Here's what's trending this week
At BlackRock, Machines Are Rising Over Managers to Pick Stocks — The New York Times
It seems as though every week we mention something about automation or artificial intelligence (AI) making its way into new industries. So without further ado—BlackRock, inventor of iShares ETFs, is turning to AI to manage its stocks. Landon Thomas Jr. (@landonthomasjr) of the New York Times reports. "BlackRock laid out an ambitious plan to consolidate a large number of actively managed mutual funds with peers that rely more on algorithms and models to pick stocks," Thomas reports.
And if we're not talking about automation, it's usually disruption. Robinhood—a free stock trading app upending traditional brokerage firms— clenched a billion dollar valuation led by DST Global. Josh Constine (@joshconstine) of TechCrunch reports. "DST and other investors may see outdated brokerages which haven't swiftly adopted mobile technology as running scared," Constine reports. "Unless or until they approach Robinhood's $0 price point, the startup has an opportunity to steal their customers while recruiting new ones who aren't rich enough to afford the traditional fees."
Amazon Delays Opening Of Cashierless Store To Work Out Kinks — The Wall Street Journal
You can't expect a revolution to happen overnight. Now, faced with technical issues, Amazon is forced to postpone their ambitious revolution of the cashier-less retail experience. Laura Stevens (@LauraStevensWSJ) of the Wall Street Journal reports. "The technology generally functions flawlessly only if there are fewer than about 20 customers present, or when their movements are slow, the people familiar with the matter said," Stevens begins. "After it opens, the store will still need employees for the near future to help ensure the technology is accurately tracking purchases."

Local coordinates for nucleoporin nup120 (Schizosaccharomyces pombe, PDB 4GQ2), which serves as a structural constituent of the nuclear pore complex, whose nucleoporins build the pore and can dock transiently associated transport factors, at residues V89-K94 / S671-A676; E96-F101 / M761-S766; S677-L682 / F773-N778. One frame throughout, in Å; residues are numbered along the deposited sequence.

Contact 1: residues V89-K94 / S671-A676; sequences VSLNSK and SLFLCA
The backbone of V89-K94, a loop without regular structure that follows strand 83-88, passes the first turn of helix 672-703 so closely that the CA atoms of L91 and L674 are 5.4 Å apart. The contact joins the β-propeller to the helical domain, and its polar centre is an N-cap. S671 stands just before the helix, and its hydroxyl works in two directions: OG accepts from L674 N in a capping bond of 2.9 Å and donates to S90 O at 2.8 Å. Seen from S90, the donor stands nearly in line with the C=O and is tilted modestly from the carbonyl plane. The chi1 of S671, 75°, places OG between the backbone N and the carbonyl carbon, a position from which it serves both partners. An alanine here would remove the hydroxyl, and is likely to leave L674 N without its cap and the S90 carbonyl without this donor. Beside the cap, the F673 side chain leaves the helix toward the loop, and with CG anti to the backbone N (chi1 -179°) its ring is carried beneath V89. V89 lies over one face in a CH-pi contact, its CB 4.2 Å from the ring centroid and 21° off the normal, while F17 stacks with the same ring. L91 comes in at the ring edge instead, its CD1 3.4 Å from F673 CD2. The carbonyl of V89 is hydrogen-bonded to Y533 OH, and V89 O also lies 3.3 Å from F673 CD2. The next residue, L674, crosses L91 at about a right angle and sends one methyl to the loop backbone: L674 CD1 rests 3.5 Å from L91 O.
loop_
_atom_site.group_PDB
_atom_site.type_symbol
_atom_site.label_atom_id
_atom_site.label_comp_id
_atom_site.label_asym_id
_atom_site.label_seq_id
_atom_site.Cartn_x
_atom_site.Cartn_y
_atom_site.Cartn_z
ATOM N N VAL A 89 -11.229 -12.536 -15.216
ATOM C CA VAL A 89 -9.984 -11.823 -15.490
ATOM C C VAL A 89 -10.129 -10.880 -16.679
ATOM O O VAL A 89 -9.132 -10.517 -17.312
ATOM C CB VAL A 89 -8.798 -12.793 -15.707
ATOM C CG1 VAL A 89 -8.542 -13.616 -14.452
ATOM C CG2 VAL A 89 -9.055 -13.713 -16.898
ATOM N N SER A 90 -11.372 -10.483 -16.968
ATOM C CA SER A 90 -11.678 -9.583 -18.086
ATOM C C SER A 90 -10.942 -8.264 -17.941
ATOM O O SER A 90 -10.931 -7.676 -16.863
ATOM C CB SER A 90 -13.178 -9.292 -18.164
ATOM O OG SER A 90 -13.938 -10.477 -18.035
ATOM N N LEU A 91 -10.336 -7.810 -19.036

Data Mining Can Pump Up returns — If Done Right — Institutional Investor
It's been said many times, data is the new currency. Asset managers are hoping to strike riches by mining quantitative data in hopes of eking out an advantage. Institutional Investor reports how new data sources—such as news media—are helping turn profits. "Hedge funds that have in-house data scientists are outperforming in the market," said Michael Marrale, CEO of research and analytics firm M Science. To illustrate this point, Marrale turns to Lululemon's filing of lower-than-expected earnings, investors who were fast to learn this would be able to take action.
We know that technology contributes to time savings and that, in turn, leads to money savings. But now the BBC sheds light on some substantial savings heralded by fintech. Monty Munford (@montymunford) reports. "Two-fifths of UK consumers say they have avoided up to £100 in debt or charges by using tech to manage their money," Munford said. "Younger generations in particular now trust the security of smartphones, with their ability to handle a range of biometric authentication methods, whether fingerprint, voice, or image and video recognition."
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